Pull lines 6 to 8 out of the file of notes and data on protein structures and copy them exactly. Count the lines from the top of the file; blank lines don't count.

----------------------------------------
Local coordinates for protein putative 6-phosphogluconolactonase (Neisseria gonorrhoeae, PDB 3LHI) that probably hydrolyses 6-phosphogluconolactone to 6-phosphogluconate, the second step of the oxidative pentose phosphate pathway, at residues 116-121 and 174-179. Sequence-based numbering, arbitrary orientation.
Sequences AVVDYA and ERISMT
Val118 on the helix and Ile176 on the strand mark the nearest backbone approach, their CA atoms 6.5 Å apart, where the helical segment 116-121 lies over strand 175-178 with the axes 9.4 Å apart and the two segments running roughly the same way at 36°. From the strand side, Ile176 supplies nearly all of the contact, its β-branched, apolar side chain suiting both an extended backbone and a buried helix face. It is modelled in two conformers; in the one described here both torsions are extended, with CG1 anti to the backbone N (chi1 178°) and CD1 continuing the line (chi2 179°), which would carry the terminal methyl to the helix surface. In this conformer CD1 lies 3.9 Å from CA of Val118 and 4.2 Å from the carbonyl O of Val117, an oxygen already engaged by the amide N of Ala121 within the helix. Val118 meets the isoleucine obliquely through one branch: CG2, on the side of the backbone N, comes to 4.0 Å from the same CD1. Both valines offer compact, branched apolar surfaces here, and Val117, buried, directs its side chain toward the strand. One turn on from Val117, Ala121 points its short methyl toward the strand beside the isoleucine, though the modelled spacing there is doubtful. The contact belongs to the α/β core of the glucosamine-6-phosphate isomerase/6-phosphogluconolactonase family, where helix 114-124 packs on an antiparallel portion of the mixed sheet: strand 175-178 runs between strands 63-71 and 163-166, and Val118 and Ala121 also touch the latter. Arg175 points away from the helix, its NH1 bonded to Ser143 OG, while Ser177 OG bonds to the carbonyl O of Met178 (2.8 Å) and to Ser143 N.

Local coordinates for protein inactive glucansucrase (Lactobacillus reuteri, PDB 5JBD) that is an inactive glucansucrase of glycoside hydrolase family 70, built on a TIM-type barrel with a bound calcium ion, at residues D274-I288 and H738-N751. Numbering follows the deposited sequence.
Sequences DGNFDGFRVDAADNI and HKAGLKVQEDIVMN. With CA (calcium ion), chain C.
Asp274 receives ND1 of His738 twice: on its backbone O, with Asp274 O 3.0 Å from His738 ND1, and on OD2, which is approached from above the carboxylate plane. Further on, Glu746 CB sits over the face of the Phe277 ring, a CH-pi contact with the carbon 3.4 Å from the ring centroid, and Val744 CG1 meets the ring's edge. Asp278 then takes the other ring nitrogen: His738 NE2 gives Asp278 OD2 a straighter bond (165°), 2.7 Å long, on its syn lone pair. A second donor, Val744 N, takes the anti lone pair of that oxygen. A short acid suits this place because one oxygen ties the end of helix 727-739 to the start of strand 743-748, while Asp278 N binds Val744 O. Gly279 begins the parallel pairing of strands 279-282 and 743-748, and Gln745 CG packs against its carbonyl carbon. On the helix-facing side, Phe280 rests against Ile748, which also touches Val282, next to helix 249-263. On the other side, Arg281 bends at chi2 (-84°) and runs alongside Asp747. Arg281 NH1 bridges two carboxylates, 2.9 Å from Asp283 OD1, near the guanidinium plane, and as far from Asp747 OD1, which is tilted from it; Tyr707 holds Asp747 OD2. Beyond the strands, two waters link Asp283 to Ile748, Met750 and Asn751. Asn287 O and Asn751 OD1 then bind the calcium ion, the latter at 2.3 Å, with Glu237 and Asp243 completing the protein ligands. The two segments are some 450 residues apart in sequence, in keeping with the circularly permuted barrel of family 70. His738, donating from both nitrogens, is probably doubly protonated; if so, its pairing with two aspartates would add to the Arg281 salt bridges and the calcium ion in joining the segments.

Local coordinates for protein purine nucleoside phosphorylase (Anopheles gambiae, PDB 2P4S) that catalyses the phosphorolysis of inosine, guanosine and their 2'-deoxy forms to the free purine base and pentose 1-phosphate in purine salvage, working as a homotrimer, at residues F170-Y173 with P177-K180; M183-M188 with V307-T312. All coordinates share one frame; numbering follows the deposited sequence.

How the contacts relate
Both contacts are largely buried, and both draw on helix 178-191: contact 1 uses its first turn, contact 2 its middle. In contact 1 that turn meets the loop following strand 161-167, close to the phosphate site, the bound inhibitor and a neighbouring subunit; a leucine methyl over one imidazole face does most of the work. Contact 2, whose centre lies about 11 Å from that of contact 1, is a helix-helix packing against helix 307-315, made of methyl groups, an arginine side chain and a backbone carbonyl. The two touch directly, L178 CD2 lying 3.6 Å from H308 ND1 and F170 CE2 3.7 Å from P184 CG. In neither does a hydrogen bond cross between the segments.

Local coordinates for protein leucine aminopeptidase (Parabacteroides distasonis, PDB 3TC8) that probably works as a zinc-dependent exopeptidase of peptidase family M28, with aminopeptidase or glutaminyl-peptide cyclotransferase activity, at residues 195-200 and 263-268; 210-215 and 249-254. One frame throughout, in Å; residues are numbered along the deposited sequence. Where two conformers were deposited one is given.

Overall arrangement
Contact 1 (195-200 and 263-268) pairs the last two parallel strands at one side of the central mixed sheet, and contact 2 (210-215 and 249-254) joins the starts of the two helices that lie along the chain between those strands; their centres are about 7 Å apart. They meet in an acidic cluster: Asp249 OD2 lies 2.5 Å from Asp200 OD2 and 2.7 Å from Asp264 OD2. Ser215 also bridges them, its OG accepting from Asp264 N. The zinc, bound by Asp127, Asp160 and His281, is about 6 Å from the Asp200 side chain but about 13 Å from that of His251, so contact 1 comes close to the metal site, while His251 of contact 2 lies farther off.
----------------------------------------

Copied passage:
Asp274 receives ND1 of His738 twice: on its backbone O, with Asp274 O 3.0 Å from His738 ND1, and on OD2, which is approached from above the carboxylate plane. Further on, Glu746 CB sits over the face of the Phe277 ring, a CH-pi contact with the carbon 3.4 Å from the ring centroid, and Val744 CG1 meets the ring's edge. Asp278 then takes the other ring nitrogen: His738 NE2 gives Asp278 OD2 a straighter bond (165°), 2.7 Å long, on its syn lone pair. A second donor, Val744 N, takes the anti lone pair of that oxygen. A short acid suits this place because one oxygen ties the end of helix 727-739 to the start of strand 743-748, while Asp278 N binds Val744 O. Gly279 begins the parallel pairing of strands 279-282 and 743-748, and Gln745 CG packs against its carbonyl carbon. On the helix-facing side, Phe280 rests against Ile748, which also touches Val282, next to helix 249-263. On the other side, Arg281 bends at chi2 (-84°) and runs alongside Asp747. Arg281 NH1 bridges two carboxylates, 2.9 Å from Asp283 OD1, near the guanidinium plane, and as far from Asp747 OD1, which is tilted from it; Tyr707 holds Asp747 OD2. Beyond the strands, two waters link Asp283 to Ile748, Met750 and Asn751. Asn287 O and Asn751 OD1 then bind the calcium ion, the latter at 2.3 Å, with Glu237 and Asp243 completing the protein ligands. The two segments are some 450 residues apart in sequence, in keeping with the circularly permuted barrel of family 70. His738, donating from both nitrogens, is probably doubly protonated; if so, its pairing with two aspartates would add to the Arg281 salt bridges and the calcium ion in joining the segments.

Local coordinates for protein purine nucleoside phosphorylase (Anopheles gambiae, PDB 2P4S) that catalyses the phosphorolysis of inosine, guanosine and their 2'-deoxy forms to the free purine base and pentose 1-phosphate in purine salvage, working as a homotrimer, at residues F170-Y173 with P177-K180; M183-M188 with V307-T312. All coordinates share one frame; numbering follows the deposited sequence.

How the contacts relate